Thursday, May 31, 2012

St. Bernardus Abt 12 (2010 vintage in a 750ml)

It's literally the last day of May and I haven't posted a review of a Belgian beer for the month yet. A guy that used to work at the beer store I frequent said I didn't do St. Bernardus Abt 12 justice back in September of 2010 when I split a 330ml bottle with Kevin and Henry (I actually tried to get a 750ml bottle back then but there were none available). I actually agree that this beer deserved a re-review out of a 750ml bottle, so I decided to do it all by myself! It'll be especially interesting to see how this compares to the original review since this bottle is about two years old. I hope you're happy, KodiakSKE!

NOTE: My camera broke! This may be the last episode for a while until I get it fixed (or get a new one... or just shoot everything with my webcam or iPhone).

My text review from 2010:

   AROMA 8/10   APPEARANCE 4/5   TASTE 8/10   PALATE 4/5   OVERALL 18/20
Chad9976 (669) - Albany, USA - OCT 7, 2010
Anyone who is big into the craft beer scene knows Westvleteren 12 - a Trappist beer made by monks in Belgium and sold exclusively at the monastery - is the most sought-after beer. Most of those people have likely heard that St. Bernardus Abt 12 is either a "clone" or a very close replica of the famous "Westy 12." Having drank both beers I can tell you they are definitely different and the authentic Trappist brew is definitely superior. However, Abt 12 is still a very good beer in its own right and a lot easier to come by.


I poured an 11.2oz bottle into a Trappist chalice. I was amazed this beer produced a huge, fluffy, tan head. It was slow to dissipate and left nice lacing on the glass. The color is that typical Belgian shade that’s not quite brown and not quite maroon, but very hazy.

The aroma is also typical for a Belgian strong dark ale: alcohol, perfume, and dark fruits. Not nearly as aromatic or as inviting as an authentic Trappist, though. In fact, it’s surprisingly mild.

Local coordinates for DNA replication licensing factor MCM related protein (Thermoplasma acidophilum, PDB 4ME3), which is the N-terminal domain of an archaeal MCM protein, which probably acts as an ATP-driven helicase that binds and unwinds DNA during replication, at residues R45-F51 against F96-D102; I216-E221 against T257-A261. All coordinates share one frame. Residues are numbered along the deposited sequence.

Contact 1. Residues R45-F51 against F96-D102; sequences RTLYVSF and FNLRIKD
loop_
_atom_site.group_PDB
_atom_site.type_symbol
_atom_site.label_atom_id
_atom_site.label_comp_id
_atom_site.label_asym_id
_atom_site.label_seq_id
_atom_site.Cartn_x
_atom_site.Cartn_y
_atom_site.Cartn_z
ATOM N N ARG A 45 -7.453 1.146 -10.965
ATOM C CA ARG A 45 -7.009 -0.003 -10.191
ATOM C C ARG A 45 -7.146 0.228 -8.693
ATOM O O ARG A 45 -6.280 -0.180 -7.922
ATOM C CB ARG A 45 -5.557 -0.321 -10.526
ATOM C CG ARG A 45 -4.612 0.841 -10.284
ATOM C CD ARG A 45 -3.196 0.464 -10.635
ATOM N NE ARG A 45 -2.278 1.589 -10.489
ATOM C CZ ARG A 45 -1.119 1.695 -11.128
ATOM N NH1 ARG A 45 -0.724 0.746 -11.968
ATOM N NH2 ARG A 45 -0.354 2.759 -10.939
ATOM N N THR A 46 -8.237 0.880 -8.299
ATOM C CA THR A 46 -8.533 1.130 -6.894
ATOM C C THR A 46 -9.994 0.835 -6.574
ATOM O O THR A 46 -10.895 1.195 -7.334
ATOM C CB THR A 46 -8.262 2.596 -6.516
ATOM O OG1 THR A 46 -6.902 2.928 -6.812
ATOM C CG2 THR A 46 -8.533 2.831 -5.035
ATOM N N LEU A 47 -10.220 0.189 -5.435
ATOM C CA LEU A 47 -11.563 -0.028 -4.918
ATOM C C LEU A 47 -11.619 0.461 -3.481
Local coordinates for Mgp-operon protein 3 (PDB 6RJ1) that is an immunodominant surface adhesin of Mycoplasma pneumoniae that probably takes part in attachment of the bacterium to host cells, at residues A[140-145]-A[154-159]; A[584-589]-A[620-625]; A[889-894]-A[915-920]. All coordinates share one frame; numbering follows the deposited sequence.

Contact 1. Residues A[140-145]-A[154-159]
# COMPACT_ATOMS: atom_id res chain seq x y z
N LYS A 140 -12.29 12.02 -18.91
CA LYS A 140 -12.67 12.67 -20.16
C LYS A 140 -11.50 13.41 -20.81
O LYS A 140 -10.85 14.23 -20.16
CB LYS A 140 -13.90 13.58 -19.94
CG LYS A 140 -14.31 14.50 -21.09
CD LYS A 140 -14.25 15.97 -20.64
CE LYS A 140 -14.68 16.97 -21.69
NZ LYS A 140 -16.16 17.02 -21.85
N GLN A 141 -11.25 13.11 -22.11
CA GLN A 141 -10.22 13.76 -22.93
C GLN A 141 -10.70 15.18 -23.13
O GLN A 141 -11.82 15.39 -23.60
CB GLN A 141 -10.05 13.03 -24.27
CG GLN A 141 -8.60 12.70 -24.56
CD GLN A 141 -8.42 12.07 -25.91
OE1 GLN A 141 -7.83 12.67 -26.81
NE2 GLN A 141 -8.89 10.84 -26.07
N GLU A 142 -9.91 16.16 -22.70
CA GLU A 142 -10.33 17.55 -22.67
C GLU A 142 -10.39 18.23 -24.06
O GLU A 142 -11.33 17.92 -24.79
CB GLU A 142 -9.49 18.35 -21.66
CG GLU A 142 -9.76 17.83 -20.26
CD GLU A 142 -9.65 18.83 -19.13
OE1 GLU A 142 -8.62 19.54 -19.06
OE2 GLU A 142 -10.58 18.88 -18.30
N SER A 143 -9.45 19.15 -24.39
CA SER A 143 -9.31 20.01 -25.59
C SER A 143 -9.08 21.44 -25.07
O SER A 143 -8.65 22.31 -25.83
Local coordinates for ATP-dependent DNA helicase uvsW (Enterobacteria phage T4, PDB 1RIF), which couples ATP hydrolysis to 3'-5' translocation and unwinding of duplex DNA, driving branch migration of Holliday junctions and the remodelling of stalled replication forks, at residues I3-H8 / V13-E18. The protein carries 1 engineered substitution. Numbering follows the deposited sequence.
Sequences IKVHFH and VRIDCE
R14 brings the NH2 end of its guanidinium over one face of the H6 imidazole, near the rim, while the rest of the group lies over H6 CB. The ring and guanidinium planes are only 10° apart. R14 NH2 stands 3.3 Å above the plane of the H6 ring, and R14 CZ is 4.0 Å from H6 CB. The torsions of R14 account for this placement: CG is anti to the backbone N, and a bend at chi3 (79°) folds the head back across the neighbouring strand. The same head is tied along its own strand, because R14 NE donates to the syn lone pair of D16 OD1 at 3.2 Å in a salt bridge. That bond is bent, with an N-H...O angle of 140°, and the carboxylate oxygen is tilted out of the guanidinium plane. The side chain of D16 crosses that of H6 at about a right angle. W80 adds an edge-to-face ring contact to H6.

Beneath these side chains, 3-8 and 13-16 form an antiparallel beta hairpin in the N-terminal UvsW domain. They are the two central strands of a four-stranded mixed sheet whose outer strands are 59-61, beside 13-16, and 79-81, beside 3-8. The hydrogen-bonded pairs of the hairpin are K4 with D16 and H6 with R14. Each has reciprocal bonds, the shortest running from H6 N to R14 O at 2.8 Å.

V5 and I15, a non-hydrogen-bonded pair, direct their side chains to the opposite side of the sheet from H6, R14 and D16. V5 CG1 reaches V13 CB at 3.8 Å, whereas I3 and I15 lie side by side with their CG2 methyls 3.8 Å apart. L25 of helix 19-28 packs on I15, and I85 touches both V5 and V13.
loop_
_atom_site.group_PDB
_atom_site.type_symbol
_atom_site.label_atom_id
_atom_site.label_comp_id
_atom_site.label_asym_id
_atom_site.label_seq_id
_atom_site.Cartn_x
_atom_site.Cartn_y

Before I comment on the taste, it should be noted that the bottle of St. Bernardus Abt 12 I drank was fairly fresh and had not been cellared. Beers like this age like wine and it’s almost a bit unfair to drink them young. That being said, there’s still a lot of flavor to experience here and it’s still pleasantly satisfying.

Much like Westy 12, St. Bernie’s is a fairly complex beer. The overall taste is a mélange of dark fruits like plum, apple, cherry and fig. There’s also a noticeable dryness to the finish and in the aftertaste due to the high alcohol content (and the fact my bottle was rather young). The palette opens up a bit as it warms, but only slightly. It’s funny how a beer can have seemingly a variety of flavors, but the actual intensity is a bit muted. It’s like listening to a symphony with the volume turned way down.


Belgian strong dark ales tend to be an enduring experience of drinking due to their unbridled energy in the mouthfeel. Yet, Abt 12 was an amazingly easy beer to drink. I was surprised and delighted by the pillowy softness of the mouthfeel. Beers like this tend to act like Pop Rocks, but this beer slides across the tongue with amazing grace. Surprisingly, it is only a medium-bodied beer and has a lighter mouthfeel than you’d expect.

At 10% ABV, St. Bernie’s should be a beer to handle with caution, but the drinking experience would indicate otherwise. While there is definitely a sharp, dry, alcoholic presence to the taste, this isn’t the kind of beer that must be sipped, nor is it the kind that overwhelms the drinker only halfway through.


St. Bernardus Abt 12 is a beer that has pretty much everything going for it, including a reputation for being so similar to one of the world’s most revered beers. I almost want to give a perfect score, but I can’t due to the absence of a true "wow!" factor. Maybe if I try a vintage version I’ll change my mind.

Grade: 9/10

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